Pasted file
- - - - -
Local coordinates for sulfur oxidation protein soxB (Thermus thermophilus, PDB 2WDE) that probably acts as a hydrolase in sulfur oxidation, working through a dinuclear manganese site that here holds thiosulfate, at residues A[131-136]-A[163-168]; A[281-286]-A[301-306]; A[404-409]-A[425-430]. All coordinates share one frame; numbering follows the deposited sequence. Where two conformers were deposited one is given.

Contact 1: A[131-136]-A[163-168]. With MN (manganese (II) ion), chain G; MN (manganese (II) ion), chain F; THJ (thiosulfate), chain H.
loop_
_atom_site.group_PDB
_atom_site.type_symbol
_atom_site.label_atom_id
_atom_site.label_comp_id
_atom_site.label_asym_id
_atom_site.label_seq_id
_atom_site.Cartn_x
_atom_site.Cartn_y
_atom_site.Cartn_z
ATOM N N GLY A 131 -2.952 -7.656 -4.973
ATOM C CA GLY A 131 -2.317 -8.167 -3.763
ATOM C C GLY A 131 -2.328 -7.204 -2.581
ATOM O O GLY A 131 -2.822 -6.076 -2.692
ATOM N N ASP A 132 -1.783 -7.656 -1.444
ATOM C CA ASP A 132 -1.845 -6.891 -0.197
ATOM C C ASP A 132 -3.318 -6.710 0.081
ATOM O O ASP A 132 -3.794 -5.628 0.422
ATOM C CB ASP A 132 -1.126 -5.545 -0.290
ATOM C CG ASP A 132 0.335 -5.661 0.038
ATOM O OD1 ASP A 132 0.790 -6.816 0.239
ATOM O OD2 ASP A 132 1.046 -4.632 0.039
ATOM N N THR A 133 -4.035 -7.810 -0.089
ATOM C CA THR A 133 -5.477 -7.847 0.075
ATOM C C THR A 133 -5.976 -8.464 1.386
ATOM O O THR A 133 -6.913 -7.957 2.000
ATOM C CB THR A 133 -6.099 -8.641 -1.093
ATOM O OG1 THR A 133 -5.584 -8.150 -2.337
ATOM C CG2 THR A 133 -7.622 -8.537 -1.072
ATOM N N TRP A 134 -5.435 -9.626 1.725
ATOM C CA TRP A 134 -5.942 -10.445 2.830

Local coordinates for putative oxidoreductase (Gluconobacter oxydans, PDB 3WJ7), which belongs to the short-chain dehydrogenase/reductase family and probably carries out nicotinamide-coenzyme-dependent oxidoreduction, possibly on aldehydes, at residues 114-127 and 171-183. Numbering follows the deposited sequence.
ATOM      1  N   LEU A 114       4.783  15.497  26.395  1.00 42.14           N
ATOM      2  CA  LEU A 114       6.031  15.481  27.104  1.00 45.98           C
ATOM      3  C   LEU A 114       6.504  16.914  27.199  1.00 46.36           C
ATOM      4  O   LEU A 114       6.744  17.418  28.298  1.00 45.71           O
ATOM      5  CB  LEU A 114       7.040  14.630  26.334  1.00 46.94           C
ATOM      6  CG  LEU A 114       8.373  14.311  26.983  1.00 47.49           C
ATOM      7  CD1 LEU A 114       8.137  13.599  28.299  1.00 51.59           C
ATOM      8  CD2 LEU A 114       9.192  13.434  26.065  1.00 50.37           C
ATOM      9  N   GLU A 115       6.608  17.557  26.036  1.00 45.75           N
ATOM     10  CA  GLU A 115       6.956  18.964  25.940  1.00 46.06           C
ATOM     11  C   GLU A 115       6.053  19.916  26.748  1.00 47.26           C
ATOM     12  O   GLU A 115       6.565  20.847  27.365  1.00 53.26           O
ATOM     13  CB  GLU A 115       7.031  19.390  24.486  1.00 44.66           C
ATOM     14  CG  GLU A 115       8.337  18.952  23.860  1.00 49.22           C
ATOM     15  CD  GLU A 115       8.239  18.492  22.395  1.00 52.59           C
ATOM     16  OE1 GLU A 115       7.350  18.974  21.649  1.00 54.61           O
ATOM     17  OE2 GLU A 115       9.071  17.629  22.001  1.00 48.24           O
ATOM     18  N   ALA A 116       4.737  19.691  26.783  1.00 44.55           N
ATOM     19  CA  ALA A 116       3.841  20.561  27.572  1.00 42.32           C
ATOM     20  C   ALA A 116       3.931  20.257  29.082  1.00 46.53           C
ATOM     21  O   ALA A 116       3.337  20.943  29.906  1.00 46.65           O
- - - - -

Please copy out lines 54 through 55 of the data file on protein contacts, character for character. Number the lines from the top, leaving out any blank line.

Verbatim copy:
ATOM     20  C   ALA A 116       3.931  20.257  29.082  1.00 46.53           C
ATOM     21  O   ALA A 116       3.337  20.943  29.906  1.00 46.65           O